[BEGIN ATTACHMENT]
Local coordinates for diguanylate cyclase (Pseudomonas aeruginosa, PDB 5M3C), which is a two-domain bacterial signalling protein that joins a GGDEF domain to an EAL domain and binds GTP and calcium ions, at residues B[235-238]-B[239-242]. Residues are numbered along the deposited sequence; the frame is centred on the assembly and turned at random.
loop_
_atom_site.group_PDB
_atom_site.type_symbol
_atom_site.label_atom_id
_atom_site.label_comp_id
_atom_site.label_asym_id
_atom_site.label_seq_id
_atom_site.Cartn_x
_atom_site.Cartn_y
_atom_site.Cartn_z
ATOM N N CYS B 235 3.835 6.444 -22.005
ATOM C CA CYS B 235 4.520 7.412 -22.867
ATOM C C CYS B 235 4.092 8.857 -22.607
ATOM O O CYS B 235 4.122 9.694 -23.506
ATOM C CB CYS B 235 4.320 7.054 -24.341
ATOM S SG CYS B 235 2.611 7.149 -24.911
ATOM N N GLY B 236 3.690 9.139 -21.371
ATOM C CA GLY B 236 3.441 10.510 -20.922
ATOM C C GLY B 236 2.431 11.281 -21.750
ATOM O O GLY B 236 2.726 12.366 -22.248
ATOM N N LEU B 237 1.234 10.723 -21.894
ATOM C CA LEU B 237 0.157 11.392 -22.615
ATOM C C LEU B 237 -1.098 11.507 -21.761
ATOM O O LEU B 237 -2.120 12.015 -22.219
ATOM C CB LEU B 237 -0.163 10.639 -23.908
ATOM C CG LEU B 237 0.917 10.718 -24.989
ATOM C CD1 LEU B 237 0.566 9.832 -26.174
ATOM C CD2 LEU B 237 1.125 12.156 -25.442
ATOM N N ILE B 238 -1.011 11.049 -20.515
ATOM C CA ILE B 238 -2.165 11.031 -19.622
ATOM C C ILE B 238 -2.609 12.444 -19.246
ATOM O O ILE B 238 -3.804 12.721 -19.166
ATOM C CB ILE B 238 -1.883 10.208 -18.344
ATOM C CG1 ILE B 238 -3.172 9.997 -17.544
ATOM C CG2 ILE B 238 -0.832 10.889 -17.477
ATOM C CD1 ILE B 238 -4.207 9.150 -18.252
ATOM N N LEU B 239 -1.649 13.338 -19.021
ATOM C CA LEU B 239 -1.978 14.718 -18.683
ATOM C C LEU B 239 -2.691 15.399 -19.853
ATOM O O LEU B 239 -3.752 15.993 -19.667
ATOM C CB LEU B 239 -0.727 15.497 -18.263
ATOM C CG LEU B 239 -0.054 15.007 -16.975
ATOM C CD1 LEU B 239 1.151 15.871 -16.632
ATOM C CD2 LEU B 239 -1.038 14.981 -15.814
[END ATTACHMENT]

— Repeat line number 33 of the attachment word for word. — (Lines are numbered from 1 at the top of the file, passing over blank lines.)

ATOM O O ILE B 238 -3.804 12.721 -19.166